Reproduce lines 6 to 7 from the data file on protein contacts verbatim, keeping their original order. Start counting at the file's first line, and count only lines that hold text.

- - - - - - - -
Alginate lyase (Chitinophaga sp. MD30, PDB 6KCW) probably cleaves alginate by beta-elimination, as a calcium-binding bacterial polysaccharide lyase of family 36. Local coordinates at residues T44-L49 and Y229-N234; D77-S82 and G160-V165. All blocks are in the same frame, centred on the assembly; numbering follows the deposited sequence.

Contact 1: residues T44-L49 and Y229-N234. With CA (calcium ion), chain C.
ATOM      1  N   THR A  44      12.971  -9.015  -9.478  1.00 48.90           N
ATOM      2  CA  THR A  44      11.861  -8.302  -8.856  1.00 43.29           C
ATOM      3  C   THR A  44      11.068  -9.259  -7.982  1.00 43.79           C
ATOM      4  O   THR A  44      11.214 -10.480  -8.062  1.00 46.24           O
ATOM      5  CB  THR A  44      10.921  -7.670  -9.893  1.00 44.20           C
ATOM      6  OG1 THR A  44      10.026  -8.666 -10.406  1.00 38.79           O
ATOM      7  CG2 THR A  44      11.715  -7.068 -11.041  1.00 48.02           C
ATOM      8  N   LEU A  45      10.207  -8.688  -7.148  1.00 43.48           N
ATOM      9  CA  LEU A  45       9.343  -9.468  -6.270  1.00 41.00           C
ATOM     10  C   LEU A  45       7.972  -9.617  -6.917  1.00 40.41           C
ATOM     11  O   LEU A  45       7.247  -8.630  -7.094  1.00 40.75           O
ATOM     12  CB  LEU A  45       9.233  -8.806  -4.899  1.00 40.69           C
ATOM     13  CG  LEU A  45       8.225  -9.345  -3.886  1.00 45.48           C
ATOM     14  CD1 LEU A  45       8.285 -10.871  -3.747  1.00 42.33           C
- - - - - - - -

ATOM      4  O   THR A  44      11.214 -10.480  -8.062  1.00 46.24           O
ATOM      5  CB  THR A  44      10.921  -7.670  -9.893  1.00 44.20           C